Most cryptocurrency transactions exist on a public blockchain; however, despite its public nature, a blockchain will not record the identity of the users making these transactions. Instead, a public key is used which becomes the user’s identity on the blockchain. As its name suggests, a public key is visible to anyone who uses the blockchain. The user’s public key can only then be accessed with its counterpart private key, meaning the cryptocurrency stored under it is secure. These features can spell disaster considering that if you do not have access to the private key then the value of the asset cannot be unlocked.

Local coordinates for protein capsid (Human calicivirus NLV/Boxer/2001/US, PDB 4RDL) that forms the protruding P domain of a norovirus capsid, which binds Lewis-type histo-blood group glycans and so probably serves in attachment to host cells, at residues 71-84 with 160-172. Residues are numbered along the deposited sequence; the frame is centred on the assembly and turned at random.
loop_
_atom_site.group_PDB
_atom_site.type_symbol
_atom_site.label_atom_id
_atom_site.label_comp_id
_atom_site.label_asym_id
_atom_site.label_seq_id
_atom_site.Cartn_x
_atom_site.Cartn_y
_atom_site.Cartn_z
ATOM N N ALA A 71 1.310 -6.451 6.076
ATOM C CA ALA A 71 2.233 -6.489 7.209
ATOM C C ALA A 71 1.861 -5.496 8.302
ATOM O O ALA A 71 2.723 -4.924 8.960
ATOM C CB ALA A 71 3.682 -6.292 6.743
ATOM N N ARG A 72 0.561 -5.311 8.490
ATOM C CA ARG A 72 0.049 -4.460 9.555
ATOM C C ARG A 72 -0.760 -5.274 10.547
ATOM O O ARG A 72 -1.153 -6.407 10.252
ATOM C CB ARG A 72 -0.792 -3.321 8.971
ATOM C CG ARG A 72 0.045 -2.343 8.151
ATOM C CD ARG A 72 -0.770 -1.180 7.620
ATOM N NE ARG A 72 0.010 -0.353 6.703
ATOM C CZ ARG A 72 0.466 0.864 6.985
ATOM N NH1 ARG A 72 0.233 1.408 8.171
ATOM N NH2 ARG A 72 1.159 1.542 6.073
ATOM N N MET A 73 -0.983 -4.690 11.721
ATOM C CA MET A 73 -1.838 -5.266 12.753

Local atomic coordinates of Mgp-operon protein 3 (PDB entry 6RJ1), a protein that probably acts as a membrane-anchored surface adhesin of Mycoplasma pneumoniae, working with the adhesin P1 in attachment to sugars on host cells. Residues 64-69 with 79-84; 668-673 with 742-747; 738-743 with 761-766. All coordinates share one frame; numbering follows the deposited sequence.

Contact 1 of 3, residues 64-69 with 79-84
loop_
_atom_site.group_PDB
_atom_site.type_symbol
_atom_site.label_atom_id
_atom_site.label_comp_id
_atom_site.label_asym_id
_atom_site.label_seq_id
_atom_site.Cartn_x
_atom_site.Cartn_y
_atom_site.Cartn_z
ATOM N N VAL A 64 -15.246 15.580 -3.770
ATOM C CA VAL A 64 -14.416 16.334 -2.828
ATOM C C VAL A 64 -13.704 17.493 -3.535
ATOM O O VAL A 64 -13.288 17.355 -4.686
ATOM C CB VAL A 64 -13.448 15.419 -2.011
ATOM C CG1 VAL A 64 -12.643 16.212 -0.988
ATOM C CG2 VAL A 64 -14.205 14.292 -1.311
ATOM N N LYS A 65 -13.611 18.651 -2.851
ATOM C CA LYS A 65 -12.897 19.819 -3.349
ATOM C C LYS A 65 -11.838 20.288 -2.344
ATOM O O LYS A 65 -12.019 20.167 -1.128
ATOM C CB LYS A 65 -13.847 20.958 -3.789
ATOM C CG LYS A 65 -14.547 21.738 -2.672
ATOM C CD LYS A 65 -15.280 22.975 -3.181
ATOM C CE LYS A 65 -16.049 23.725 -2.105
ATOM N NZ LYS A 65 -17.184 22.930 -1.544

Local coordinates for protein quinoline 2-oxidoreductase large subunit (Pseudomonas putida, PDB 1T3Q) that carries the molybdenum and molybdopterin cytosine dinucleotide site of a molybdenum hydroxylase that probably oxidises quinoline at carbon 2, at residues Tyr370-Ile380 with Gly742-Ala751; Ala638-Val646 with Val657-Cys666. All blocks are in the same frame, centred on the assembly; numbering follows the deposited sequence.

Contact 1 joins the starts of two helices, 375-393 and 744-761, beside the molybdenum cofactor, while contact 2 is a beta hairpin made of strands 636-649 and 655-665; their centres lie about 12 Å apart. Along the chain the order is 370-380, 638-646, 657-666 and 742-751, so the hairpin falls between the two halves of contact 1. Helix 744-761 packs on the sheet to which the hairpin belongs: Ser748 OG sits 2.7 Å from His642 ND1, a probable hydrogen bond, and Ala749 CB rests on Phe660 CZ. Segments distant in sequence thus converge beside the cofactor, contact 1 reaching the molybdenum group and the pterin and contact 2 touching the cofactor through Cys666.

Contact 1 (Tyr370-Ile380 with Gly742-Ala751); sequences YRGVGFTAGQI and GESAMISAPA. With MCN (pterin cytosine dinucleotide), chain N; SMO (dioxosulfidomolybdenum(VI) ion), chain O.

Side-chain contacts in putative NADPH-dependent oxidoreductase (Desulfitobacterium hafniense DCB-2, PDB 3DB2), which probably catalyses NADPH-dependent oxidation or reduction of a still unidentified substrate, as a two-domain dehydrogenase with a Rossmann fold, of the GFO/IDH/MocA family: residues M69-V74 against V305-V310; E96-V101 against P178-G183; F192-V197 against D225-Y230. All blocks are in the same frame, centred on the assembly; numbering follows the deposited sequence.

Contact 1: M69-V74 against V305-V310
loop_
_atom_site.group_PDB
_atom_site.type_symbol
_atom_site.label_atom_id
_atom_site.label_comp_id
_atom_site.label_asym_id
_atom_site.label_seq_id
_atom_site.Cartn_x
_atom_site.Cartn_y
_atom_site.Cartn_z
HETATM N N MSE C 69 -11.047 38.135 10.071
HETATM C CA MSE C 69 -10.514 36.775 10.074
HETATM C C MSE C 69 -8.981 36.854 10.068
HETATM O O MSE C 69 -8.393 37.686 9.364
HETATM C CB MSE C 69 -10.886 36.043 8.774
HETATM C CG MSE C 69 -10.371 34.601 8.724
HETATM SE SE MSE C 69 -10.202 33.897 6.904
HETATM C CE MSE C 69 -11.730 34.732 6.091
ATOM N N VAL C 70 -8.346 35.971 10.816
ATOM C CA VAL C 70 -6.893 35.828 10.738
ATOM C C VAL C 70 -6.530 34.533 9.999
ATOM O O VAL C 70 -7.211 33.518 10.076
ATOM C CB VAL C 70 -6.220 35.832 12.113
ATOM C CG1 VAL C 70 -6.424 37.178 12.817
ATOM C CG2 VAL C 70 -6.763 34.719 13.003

Legal nature of cryptocurrency
In the absence of any specific UK legislation governing cryptocurrency, there had been much uncertainty over the legal nature of cryptocurrency and whether it could be defined as ‘property’. Under English law, there are two types of property, being either choses in action (e.g. a personal right over a property that is capable of being enforced) or choses in possession (e.g. something a person has a right to enjoy). The difficulty is that cryptocurrency cannot be defined as either.